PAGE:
"Bruce? Bruce who?" said Batman, very loudly, before grappling himself away.

"Lame," I said. It was.

"I'd fly, probably," said Superman, "Or just jump."

"Neither of which is really an option for me," said I, "But thank you for your input."

"I'm sure I wouldn't have gotten myself in such a situation in the first place," said Scarlett O'Hara, "Being outside, it's savage."

"Why are you here? I never even liked you very much." Clearly this was not shaping up to be the solution I was hoping it would.

"I would just move the broom with my mind," said Matilda. I sighed loudly. "Well, you asked."

"You forgot your towel, didn't you?" said Ford Prefect, shaking his head. "Shame, that."

"Yes, I forgot my towel. Why aren't any of you normal people?" I was becoming agitated.

"Hey," said Elizabeth Bennett.

"So... you don't want to use the Force, then," said Han Solo, "That's cool, hokey religions... just kick in the door."

"No. That is a stupid idea," I said. "None of you are being very helpful. I'm starting to wonder why I waste my time with you people."

"[I wouldn't mind being stuck on the balcony,]" said Amelie, only in French, "[It's a nice evening.]"

"I didn't understand a word of that," I said, growing very cross. "This is America, Amelie."

"I'd make something out of rope," said Laura Ingalls Wilder, "And I'm not imaginary."

"Neither am I," said John Muir, "Though I suggest you just stay out here and endeavour to better understand the wilderness. That marsh over there, that is."

"AAAGGGHHHHH," I explained. There was no rope on the balcony.

"Why don't you just jump down?" said Buffy the Vampire Slayer with a shrug.

"No!" I exclaimed, "Look, it's very far! It's two-and-a-half stories! And the ground looks particularly hard from up here!"

"So?" said Eowyn, "You'll be fine."

"I. Am. Not. Jumping," I said, with what I believed was an air of finality.

"Think not of what others would do," said Yoda, "Think instead of what you would do."

"Apparently, this is what I would do," I said, "I would try to think of what my many fictional heroes would do in this situation."

"And when this fails?" asked Yoda, all mystical-like.

"You are astoundingly annoying in person," I said. However, I did start thinking about what I would do in this situation when all my fictional heroes failed me. I figured I'd probably do something dumb. I might pretend to be Mrs. Spider-man and swing down to the balcony below mine.

This started to seem like an increasingly great idea. Let's leave aside for a moment that out on the balcony it seemed perfectly logical that being married to Peter Parker would result in Spider-man powers for both of us, and move directly onto this as the new plan. I would Spider-man down my balcony, swing onto the balcony below mine, and then jump the remaining half-story to the ground.

I put a leg over the railing of my balcony and realized that two-and-a-half stories half-over a balcony railing looks quite a bit higher than two-and-a-half stories with both feet on the balcony. However, Mrs. Spider-man would not be daunted by such things, and I swung the other leg over the balcony. From there, I sort of squatted down and inched my hands down the railing's bars until they were as low as I could get them without letting go and falling to my death. Or at least to my extreme discomfort.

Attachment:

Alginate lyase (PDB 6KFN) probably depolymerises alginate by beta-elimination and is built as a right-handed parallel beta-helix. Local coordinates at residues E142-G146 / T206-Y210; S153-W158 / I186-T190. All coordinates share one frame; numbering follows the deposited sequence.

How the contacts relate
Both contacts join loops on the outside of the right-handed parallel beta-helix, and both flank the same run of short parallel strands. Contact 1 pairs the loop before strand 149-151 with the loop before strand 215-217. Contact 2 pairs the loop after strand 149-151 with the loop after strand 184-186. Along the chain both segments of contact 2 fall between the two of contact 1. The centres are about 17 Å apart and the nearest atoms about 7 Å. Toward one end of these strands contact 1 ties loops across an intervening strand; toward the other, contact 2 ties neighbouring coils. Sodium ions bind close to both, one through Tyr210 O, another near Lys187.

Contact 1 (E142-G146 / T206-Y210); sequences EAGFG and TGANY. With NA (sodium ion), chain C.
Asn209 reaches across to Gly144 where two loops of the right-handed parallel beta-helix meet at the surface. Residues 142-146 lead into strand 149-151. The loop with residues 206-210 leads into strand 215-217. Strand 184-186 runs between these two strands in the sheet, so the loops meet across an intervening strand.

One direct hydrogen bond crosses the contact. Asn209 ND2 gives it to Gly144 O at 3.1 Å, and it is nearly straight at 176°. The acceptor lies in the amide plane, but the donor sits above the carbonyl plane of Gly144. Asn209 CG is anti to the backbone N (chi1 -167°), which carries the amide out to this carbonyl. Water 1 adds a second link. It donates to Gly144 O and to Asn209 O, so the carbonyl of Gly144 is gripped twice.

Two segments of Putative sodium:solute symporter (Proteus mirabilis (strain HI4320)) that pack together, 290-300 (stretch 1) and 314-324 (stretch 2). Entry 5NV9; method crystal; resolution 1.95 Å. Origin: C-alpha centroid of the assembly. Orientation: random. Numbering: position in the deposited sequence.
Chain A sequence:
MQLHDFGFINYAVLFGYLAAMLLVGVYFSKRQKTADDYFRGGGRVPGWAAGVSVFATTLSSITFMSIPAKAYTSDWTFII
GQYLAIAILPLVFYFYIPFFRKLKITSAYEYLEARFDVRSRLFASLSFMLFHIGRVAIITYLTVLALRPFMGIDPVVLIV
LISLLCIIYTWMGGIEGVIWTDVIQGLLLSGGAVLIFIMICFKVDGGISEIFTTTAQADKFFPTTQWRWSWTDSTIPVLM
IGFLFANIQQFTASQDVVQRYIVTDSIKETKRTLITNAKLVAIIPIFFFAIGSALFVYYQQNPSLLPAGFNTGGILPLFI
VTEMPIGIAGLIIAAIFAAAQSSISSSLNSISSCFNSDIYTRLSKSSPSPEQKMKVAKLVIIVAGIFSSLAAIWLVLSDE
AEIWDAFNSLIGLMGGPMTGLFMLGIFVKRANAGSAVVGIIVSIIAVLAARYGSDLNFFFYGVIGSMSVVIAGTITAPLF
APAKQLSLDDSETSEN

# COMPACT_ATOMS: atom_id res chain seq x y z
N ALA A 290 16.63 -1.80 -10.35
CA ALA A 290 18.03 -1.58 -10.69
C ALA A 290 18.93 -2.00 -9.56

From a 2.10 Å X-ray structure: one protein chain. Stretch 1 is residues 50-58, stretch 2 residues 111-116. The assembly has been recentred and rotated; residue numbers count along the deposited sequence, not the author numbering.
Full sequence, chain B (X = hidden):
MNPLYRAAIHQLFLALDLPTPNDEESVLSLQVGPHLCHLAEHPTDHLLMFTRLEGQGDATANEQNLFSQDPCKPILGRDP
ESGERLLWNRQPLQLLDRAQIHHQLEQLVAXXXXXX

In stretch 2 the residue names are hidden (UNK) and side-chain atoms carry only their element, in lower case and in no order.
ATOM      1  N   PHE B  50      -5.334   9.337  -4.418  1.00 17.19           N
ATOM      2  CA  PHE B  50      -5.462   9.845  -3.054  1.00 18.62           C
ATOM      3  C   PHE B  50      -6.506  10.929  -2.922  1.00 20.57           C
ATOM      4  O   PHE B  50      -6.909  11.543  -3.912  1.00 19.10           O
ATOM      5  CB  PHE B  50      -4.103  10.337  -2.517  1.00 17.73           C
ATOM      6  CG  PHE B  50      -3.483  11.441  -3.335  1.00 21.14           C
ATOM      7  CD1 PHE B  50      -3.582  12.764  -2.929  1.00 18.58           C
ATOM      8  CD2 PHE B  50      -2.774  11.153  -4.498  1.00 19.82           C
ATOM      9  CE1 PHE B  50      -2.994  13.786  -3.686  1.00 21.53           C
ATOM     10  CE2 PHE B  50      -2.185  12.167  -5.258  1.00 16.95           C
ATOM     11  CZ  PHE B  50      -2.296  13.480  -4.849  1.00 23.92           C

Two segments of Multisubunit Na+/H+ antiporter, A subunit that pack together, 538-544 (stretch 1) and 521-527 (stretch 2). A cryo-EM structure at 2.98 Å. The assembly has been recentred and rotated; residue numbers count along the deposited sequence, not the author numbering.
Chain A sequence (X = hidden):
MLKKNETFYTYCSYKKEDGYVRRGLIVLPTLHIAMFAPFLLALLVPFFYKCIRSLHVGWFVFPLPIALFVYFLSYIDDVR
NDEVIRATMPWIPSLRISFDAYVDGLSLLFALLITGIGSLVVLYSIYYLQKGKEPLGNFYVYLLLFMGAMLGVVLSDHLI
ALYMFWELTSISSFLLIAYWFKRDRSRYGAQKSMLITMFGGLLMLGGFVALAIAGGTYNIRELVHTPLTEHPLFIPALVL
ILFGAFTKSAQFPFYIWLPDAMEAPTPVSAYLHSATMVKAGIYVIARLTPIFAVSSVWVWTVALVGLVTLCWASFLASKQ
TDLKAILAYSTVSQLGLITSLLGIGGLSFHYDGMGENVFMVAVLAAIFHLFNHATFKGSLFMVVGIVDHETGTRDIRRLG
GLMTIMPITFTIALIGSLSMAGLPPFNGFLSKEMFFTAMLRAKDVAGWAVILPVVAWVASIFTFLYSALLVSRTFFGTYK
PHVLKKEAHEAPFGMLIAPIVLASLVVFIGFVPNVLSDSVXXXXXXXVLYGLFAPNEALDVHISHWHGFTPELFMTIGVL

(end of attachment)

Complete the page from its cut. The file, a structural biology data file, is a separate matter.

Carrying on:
Then I swung onto my downstairs neighbors' balcony, like Mrs. Spider-man! I was elated! I was not dead! I was standing on my neighbors' balcony, and they were watching me from inside their living-room! I had interrupted their peaceful Survivor party by Mrs. Spider-man-ing onto their balcony!

"Um." I said, and jumped over the railing onto the ground. "Until next time, true believers!"

I did not realize until I got up the stairs and outside my own apartment door that I had not considered whether my front door was locked or not. But that is a stupid story for another day.

1 I think everyone should have the opportunity to go to college in a small college town, as Smallcollegetown was, because quite a bit of the town goings-on really do revolve around said college. This fosters a sense of pride and school spirit. This is very exciting when you come from a large enough town to have four high schools about which the town cares little. Unfortunately, the small town I live in now can not be considered a college town despite the college, due to the presence of a monstrous professional football team around which everything, including much of the college goings-on, revolves. But I digress.

2 You might be asking why I simply did not shout for one of my neighbors to let me out. There were a few reasons for this. 1) I did not know any of my neighbors on this side of the building, 2) No one seemed to be coming or going on this particularly fine evening as it was Spring Break and most normal people were in Cabo showing their boobies, 3) I was at this time in my life, single, and very self-conscious around boys. Had I called for help and been rescued by a boy, I would have been mortified and we all know that there is absolutely nothing worse than being very embarrassed.

3 Oh yes, did I mention that I was wearing my Curious George pyjama pants? I was.


KP said...

Oh, Jessie. :)

delightfully mediocre said...

I can tell you're impressed.

Bonnie Jacobs said...

Hmmm, I seem to know your fictional heroes. Maybe we read many of the same novels, huh? You should get this published somewhere, 'cause it's fun to read what you write.

Yes, I'm impressed, too.